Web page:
Last week featured two recipes perfect for beginners: the Simple & Gentle Cold Process Soap and the Creamy Orange Cold Process Soap. Both of these projects are made in a recycled box and do not contain complex design elements. If you have never made cold process soap before, I highly recommend starting with a simple recipe like these to get a feel for soaping. Once you have a few basic cold process recipes under your belt, it’s time to challenge yourself with more complex techniques. These include swirls, layers and embeds. This upcoming week will feature two starter tutorials, specifically designed for beginners who are ready to challenge themselves.
Basic layers are a great technique to master. Layers require an understanding of trace, and how thick soap is able to support soap on top. It’s best to reach a thick trace for bottom layers and allow top layers to be thinner. If soap is too thin on the bottom, the top layer may fall through and break the even layers. A great example of this technique is the Black White and Gold All Over Cold Process, which features contrasting black and white layers. To help make sure the top layer of soap does not break through to the bottom, soap is poured over a spatula to “flood” the concentrated pour of soap.
Another example of the layering technique is in the Layered Lilac Loofah Cold Process tutorial. In this project, an accelerating fragrance oil is used to create thick textured soap for each layer. When all the layers are thick, the chance of the top layers breaking through is greatly decreased. This project is perfect for learning how to work with acceleration. If you attempt the Layered Lilac Cold Process tutorial, be ready to move fast during this project; soap that has become too thick is hard to smooth evenly throughout the mold.
Working with thick trace is great for intermediate soapers because it gives plenty of time to work. The leopard spot print in the Wild Leopard Print Cold Process looks difficult to achieve, but it’s surprisingly simple! The key is to stick blend each color to a thick trace. The soap should be thick enough to hold its shape when piped out of disposable frosting bags.
After working with layers and thick trace, swirls are another fun technique to try. Swirls require a thin to medium trace, so it’s important to not stick blend too much. The fragrance or essential oil you use is crucial to prevent the soap from accelerating. All fragrance oils at Bramble Berry are thoroughly tested, and will include notes regarding acceleration on the product description. If a fragrance has notes of acceleration, you may want to consider another for swirling. To learn more about fragrance oils misbehaving in soap, check out the Soap Behaving Badly blog post.
One of my favorite swirl techniques for beginners is the “In-the-Pot Swirl.” This technique involves swirling the soap in your bowl before pouring it into the mold. After mixing the colors in the bowl or pot, the colors continue to swirl together as the soap is poured into the mold. The key is to not over-swirl the soap while in your bowl, or the colors may muddle together. See this technique in action in the In-the-Pot Swirl Cold Process video below!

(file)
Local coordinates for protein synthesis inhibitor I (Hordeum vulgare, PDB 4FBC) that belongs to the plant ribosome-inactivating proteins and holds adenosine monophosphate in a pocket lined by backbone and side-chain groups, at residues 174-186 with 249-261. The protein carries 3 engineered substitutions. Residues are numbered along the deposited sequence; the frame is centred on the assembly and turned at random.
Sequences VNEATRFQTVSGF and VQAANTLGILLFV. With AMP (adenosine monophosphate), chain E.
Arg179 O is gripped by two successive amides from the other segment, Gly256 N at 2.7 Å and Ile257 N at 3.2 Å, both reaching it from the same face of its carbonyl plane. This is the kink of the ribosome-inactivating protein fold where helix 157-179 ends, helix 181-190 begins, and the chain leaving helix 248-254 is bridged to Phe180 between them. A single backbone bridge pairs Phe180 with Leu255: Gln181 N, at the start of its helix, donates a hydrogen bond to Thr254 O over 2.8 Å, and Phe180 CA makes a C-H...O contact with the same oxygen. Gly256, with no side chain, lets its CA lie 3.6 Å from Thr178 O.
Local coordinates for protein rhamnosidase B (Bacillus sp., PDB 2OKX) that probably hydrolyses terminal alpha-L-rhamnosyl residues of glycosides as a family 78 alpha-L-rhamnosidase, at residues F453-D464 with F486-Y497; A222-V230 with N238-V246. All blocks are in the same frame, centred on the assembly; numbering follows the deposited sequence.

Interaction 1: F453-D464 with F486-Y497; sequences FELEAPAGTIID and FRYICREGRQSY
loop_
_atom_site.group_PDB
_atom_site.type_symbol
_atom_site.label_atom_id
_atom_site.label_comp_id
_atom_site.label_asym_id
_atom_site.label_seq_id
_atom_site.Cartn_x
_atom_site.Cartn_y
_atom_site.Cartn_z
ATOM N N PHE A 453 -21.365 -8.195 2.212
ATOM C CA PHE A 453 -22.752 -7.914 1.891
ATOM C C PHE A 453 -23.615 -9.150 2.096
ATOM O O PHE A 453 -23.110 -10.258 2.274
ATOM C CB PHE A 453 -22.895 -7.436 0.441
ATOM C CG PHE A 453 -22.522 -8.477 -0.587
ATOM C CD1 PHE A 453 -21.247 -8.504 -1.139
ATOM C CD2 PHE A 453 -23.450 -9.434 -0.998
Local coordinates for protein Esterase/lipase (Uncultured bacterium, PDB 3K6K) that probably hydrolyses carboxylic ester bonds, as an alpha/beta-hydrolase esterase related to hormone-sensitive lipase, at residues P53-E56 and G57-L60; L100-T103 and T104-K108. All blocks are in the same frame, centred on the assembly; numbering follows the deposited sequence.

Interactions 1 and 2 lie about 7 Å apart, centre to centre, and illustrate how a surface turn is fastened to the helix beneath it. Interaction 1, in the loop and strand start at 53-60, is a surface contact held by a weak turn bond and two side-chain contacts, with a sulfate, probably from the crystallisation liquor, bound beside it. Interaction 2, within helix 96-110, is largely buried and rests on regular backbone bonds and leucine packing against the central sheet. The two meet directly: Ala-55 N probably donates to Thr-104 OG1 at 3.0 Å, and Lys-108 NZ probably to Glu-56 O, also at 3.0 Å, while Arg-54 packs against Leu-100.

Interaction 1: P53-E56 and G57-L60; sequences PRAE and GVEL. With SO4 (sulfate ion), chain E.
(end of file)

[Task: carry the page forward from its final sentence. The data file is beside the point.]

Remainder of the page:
If you love the In-the-Pot Swirl, check out the Juicy Orange & Sweet Rose Cold Process tutorial. This project uses natural colorants and 10X Orange Essential Oil to create a bright and cheery bar. Rose petals and orange peel are placed on top for texture.
Another fun swirl option is the “drop swirl.” For this technique, various colors of soap are poured, or “dropped,” into the mold from several inches above. As the colors are poured, they will break through into the other colors, creating a swirl within the mold. This technique is fun because it does not involve precise pouring…there really is no right or wrong way to do it! The key is to make sure the colors are not too thin when poured to avoid muddling of color. Check out the Blue Rain Drop Swirl Cold Process Tutorial for drop swirl instructions.
Taking the step from beginner to intermediate soaper can be a little intimidating, but practice makes perfect! Just remember to build your techniques slowly, and set realistic expectations. Be on the lookout for a layered cold process tutorial tomorrow, and a easy swirl tutorial on Thursday. Both projects are ideal for somebody who is ready to experiment with different traces and colorant options. And don’t forget, the Back to Basics Kit contains all the ingredients (except lye) needed to create the four tutorials in this series.
What project or technique did you feel particularly proud of mastering? Recently, the spin swirl gave me difficulty. I was thrilled once I finally got it right; see it here!